Also, in the spirit of the international influences that inspired many cheesemakers, don’t feel limited to putting Mexican cheeses on Mexican foods. “You can use them for everything,” says Francisco Ochoa, who owns Albany, OR-based Ochoa’s Queseria, maker of Don Froylan products, with his wife, Lisa. “They’re not just for Mexican food. Put them on any dish you like.” While it is possible to find cheeses spiked with hot peppers or sprinkled with chile powder, most are mild and pair well with a number of delicious dishes.

Popular Mexican Cheeses

“The most famous Mexican cheese is queso Oaxaca,” says Yescas. (In Mexico, it is called quesillo or queso de hebra.) It is made with soured skim milk, which gives it the flavor and texture of good-quality Italian mozzarella. Like the Italian cheese, it is also very easy to make at home. “When people are experimenting with making their own cheese, they always start with paneer. The second cheese they should experiment with is queso Oaxaca.”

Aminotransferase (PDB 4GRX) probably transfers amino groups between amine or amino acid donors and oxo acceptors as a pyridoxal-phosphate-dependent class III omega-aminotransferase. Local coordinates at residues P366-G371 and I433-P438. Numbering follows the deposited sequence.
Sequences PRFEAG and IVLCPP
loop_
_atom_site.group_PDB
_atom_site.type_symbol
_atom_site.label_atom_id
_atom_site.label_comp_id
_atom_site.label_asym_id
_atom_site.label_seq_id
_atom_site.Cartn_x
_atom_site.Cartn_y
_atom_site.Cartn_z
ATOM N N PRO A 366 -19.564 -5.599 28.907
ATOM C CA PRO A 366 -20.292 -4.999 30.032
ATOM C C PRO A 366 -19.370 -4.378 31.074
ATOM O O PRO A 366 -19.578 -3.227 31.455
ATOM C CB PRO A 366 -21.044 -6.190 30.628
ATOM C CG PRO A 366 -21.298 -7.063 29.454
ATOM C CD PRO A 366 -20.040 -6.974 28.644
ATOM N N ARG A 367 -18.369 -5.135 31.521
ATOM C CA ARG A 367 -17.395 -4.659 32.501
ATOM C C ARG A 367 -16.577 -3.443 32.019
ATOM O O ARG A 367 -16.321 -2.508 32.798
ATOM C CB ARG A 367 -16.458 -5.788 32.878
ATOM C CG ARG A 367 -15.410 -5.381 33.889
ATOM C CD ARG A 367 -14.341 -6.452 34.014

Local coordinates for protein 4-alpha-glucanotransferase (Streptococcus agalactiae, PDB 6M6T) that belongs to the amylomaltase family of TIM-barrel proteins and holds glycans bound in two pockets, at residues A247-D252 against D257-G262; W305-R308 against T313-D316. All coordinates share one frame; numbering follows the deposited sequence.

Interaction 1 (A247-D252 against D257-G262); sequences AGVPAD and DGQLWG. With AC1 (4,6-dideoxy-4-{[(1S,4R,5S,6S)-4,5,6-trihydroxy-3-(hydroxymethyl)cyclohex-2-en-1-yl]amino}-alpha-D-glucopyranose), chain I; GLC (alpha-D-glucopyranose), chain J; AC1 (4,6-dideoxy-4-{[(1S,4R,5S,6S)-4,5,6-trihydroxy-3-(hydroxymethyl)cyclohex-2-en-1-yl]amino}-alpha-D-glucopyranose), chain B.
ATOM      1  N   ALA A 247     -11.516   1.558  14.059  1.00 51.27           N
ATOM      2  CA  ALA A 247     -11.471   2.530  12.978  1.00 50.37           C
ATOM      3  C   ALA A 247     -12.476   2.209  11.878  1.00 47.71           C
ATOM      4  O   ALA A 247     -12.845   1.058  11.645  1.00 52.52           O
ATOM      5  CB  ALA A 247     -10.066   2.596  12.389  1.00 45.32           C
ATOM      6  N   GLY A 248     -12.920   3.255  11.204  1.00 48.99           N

Traditionally, the cheese is hand-stretched to create a product similar to string cheese. At Ochoa’s Queseria’s brand-new production facility in Salem, OR, visitors can watch workers pull lumps of cheese like taffy until they form ropes almost 300 feet long. Each rope is sliced into smaller pieces and wound up like oversized balls of yarn before being placed in a package.

Ochoa recommends using queso Oaxaca for nachos, chile rellenos and queso fundido. It also makes a great snack.

Rizo Lopez Foods’s best-selling product is queso fresco, which Rizo describes as a fresh farmer’s cheese. “It’s lower in salt, higher in moisture and has a high pH, so it’s a delicate cheese.” Different regions tend to produce different cheeses, but nearly all Latin American cultures make a queso fresco. Depending on where it’s crafted (or what area the maker comes from), it may be more or less crumbly; aged a shorter or longer period of time; served plain or mixed with herbs or chiles.